Jean Twenge, author of the book “Generation Me” and a psychology professor at San Diego State University, has made a career out of finding data that she says shows that college students and others their age are more self-centered than past generations. Recently, she has come up with data showing that they also feel more superior about themselves than their elderd did when they were young.
About this she said, “There are some advantages and some disadvantages to self-esteem, so having some degree of confidence is a good thing.” The problem is though, that “it’s not just confidence. It’s overconfidence.” This, she says, can easily pose problems in relationships and the workplace.
More than this, Twenge and her colleagues found that a high and growing percentage of incoming college freshmen rated themselves as “above average” in several categories, compared with the same types of students 50 years ago.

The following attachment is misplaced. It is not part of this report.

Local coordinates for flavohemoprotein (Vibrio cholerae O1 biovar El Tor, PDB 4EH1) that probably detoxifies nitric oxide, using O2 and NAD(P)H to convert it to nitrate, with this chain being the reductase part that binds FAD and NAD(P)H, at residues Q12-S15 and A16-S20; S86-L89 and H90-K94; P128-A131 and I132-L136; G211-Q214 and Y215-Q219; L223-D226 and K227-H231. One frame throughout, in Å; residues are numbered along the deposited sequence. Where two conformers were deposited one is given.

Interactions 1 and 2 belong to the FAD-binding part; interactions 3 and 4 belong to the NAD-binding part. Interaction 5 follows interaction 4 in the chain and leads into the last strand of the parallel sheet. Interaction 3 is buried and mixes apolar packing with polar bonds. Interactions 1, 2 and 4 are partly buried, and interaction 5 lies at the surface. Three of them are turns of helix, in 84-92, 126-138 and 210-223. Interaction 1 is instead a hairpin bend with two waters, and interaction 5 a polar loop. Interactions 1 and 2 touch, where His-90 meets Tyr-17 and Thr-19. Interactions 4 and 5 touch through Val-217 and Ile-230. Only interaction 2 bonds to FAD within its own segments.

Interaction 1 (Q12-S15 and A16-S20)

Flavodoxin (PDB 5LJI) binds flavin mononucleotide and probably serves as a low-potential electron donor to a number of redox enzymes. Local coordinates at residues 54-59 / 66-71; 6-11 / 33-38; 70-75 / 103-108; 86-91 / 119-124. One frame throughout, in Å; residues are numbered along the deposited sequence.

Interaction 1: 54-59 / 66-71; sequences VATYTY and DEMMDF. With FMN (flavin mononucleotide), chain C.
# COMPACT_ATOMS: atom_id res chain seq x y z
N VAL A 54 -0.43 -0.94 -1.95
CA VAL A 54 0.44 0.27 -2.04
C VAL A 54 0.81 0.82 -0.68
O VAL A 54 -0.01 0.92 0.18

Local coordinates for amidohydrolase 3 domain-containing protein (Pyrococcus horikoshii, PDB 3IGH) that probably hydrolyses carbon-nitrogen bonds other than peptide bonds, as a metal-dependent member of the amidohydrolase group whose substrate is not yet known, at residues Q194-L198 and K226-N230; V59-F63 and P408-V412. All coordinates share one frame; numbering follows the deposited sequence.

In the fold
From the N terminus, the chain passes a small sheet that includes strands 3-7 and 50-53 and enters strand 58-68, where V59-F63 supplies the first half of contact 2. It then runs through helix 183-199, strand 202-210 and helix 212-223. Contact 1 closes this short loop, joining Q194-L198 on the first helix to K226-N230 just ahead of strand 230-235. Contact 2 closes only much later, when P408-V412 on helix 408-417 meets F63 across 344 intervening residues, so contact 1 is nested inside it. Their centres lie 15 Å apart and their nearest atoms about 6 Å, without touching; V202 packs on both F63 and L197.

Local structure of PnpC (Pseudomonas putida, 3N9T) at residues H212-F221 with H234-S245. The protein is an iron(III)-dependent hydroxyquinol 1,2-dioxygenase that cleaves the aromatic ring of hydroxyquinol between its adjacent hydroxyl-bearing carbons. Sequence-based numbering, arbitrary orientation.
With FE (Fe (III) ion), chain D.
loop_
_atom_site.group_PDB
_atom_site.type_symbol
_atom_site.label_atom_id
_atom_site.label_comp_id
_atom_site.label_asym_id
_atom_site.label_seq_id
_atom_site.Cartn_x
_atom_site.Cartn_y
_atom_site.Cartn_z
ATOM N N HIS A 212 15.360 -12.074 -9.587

Might this be because students have been given better grades? Twenge definitely thinks so.
Many bosses and others in the workplace have said that recent college students often arrive with ridiculously high expectations for salary and unwillingness to handle criticism. Other though, like psychologist Jeffrey Arnett, has said that “a lot of them have a confidence that we wished we had.”
So some confidence is definitely respected. What we have to watch out for these days is overconfidence.